“What is a teacher? I’ll tell you: it isn’t someone who teaches something, but someone who inspires the student to give of her best in order to discover what she already knows.” -Paulo Coelho
“It is the supreme art of the teacher to awaken joy in creative expression and knowledge.” -Albert Einstein
I sat perfectly still in my seat at the back of the classroom, listening carefully as our teacher, Mr. O’Donnell, gave us our assignment: write a one-page essay explaining what you would do with only one day left to live.
There, at my desk in the far back corner, next to the little sink & the pencil sharpener, in front of the poster of Prince & the Revolution, I tried to contain my giddiness. Sure, I had written boring essays for school before. I had written some stories, too… but no one had ever seen any of those.
“That’s not all,” Mr. O’Donnell said from the front of the room. “After everyone’s handed in their paper, you’ll come up here & read your story to the class.”
That last bit reigned my giddiness in pretty quick, but I was still excited.
I went home & wrote all about what I would do with my last day on the planet, where I would go & who I would spend it with.
A few days later, I sat in my little desk as my fellow 6th graders approached the front of the room & read their stories, one by one. Some of them were sad. Others were boring. But, when one kid read his hilarious account of trying to commit suicide with a butter knife, I began to feel a little intimidated & a little bummed out that I wasn’t funny.
Then… it was my turn. I stood in front of everyone & told them how I would fly to Venice, Italy & float alone on a Gondola, reflecting on my life while taking in every detail of the city. To my surprise, Mr. O’Donnell stopped me every so often, saying things like, “Wow! What a great line!”, or “Nice phrase! Sorry, sorry… go on.”
Later, when Mr. O’Donnell returned my essay to me with the big red “A” scribbled across the top, he leaned down on my little desk, looked me right in the eye & said, “You really should think about being a writer, you know.”
Well… I did know, but until that moment, didn’t have anyone else who knew. I had asked my mother a few months before if I could take a writing class at a local learning center, but was told that it would be a waste of money, as I had no special writing ability.
A couple of months later, it was time for 6th grade graduation, with the big award ceremony in the tiny gymnasium/cafeteria. I expected nothing as I watched the other kids walking up to meet Mr. O’Donnell as he handed them certificates for perfect attendance & good grades. I got sick a few times. My grades were average. I was just waiting for it to be over.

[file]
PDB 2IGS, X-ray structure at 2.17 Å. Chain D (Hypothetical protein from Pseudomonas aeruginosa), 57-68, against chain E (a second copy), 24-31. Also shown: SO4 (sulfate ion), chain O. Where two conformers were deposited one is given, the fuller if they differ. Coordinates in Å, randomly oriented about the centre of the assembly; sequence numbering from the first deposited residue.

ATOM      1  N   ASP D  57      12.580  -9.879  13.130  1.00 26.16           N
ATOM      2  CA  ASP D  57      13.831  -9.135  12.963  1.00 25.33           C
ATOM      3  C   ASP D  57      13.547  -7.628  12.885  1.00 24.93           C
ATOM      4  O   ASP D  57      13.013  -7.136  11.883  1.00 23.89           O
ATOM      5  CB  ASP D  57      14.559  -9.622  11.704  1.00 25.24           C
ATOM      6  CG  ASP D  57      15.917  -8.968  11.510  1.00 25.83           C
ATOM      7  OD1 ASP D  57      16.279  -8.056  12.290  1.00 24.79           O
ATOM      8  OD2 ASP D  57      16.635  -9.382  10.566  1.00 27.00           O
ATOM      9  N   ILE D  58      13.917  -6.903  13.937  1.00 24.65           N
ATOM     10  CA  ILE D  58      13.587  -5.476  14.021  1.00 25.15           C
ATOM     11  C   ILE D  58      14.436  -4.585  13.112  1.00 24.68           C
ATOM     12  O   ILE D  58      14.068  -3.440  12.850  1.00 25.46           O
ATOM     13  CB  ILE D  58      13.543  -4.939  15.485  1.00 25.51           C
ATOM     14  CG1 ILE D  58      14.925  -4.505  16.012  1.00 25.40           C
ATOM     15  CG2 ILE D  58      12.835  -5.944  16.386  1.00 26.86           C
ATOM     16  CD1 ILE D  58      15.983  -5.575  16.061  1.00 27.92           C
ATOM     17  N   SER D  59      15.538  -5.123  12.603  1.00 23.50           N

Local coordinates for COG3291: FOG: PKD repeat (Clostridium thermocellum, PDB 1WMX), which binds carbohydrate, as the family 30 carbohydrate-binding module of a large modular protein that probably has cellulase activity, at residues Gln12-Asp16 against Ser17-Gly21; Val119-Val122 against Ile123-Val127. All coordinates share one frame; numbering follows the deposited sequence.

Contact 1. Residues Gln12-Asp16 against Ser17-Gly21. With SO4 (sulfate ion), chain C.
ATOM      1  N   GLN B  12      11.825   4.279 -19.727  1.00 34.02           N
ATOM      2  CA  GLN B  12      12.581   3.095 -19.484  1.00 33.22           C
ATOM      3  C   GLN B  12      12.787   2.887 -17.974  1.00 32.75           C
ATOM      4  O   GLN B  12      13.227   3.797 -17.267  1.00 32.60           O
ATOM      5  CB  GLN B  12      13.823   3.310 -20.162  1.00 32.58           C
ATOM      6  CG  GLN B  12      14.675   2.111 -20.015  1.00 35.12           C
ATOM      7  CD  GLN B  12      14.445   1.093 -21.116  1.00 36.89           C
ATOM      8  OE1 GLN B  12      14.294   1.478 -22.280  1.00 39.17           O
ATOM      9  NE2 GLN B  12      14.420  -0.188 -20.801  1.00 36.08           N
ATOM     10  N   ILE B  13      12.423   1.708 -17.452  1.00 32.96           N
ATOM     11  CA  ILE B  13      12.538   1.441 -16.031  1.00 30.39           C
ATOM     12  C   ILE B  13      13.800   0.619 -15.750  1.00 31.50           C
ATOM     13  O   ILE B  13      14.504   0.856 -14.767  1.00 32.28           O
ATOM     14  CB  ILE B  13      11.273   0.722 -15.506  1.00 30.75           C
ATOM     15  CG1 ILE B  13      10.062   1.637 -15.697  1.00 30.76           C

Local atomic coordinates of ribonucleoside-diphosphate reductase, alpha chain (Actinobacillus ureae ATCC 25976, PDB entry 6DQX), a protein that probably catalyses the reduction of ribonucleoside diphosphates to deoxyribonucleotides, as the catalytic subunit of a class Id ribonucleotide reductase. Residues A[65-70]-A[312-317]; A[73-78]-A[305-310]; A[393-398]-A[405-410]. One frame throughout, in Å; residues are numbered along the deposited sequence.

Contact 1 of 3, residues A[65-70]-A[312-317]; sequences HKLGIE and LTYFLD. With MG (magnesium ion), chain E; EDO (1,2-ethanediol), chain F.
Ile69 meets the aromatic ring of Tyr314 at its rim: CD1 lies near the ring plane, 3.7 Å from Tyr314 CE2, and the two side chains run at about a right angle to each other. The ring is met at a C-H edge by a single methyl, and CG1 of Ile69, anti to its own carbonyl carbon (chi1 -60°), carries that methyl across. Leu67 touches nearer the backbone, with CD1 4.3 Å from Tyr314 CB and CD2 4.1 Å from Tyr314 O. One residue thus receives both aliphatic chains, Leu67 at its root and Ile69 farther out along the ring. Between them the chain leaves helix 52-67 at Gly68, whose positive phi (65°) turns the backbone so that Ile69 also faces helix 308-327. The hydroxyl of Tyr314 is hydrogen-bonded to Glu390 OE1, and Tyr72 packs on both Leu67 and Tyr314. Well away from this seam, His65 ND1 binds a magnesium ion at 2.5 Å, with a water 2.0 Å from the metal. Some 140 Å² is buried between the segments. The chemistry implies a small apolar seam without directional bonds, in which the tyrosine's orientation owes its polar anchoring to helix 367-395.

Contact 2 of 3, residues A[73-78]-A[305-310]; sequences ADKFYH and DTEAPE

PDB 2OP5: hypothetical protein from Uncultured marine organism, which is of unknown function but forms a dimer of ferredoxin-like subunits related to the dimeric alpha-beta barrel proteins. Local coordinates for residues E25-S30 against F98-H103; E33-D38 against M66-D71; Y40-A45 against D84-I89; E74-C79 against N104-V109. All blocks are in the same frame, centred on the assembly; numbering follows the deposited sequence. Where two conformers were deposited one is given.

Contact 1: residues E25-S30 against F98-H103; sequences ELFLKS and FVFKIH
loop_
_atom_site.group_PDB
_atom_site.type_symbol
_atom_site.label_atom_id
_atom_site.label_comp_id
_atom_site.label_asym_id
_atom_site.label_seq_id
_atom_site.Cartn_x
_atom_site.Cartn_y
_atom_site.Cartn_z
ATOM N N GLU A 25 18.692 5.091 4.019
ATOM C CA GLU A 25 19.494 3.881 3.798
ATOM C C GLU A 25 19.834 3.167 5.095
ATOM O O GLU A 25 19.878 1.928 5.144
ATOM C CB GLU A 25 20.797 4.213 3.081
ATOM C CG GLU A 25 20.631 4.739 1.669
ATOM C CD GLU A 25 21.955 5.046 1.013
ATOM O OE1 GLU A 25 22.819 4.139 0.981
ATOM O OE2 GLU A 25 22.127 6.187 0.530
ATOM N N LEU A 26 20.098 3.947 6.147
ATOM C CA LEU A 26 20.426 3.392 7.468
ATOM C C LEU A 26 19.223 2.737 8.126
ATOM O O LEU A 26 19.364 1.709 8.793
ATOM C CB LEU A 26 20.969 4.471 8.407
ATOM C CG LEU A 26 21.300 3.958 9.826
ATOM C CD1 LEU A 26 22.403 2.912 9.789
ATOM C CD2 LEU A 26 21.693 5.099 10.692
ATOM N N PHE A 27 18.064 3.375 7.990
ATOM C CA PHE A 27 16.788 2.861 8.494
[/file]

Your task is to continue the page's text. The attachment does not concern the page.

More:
I was caught completely by surprise when I was called up to accept an award. I felt special when, from his place at the podium, Mr. O’Donnell said that I was the only person to receive it. He handed me the certificate with the little blue ribbon stapled to it. I looked down & read it: demonstrated writing ability.
The years rolled on. Somehow, I went from being that dorky 11 year-old kid & became a juvenile delinquent, writing bad poetry, smoking pot & reading Kerouac, taking LSD & listening to The Doors in between arrests & trips to jail or rehab. From time to time, I’d take out that yellow paper with the blue ribbon stapled to it. Things were bad, but I was going to be a writer.
Luckily, that was a phase – aside from the Kerouac & The Doors, of course, because they are permanently with me. As I became a mess of an angry, blue collar 20-something, I was writing. Insecure about it, to be sure, but I was writing. Was any of it good? Not really. At least, not by my current standards. But, the desire – the need – to write was still there. And I still had this piece of paper reminding me that I could.
There were long periods when I wrote nothing. Eventually, I would open a drawer & looking up at me, reminding me that I should have been writing something – anything – was that yellow paper. Echoing in my head, faintly, I would hear Mr. O’Donnell’s voice telling me again, “You really should think about being a writer, you know.”
I’ve been meaning to write this post for a couple of months, now & just hadn’t gotten around to it for one reason or another. However, now turned out to be the perfect time. I’ve had a couple of small publishing successes recently. One of my stories is scheduled for publication in the latest issue of the literary journal, The Legendary. Another one is scheduled for publication in Big Pulp in November.
Artistic validation is valuable. It’s satisfying & is an excellent excuse to drink a lot of champagne. Having someone read your words is even more valuable, more satisfying & is an even better excuse to drink champagne.
But… sitting here at the desk in my writing space, next to me is this piece of yellow paper that has lived among my most prized possessions for the last 25 years. The blue ribbon is still stapled to it. The ink has faded slightly & maybe the paper has gotten a little more yellow than it once was.
It still has just as much power as it did when Mr. O’Donnell handed it to that skinny little kid in the gymnasium. No… that’s not true. Its power has definitely grown. This piece of paper helped to keep me writing & provided me with tangible proof that someone believed in my ability to do something. All it took was for one person to believe in me. Later, I eventually believed in myself. Ok, it was a long while later because I’m fucking slow. Shut up.
Regardless of how much – or how little – success I have as a writer, it doesn’t matter. Well, it does… but only to a certain point. Nothing I get from writing is going to be any cooler than this yellow piece of paper.
But, the more excuses to drink champagne I have, the better.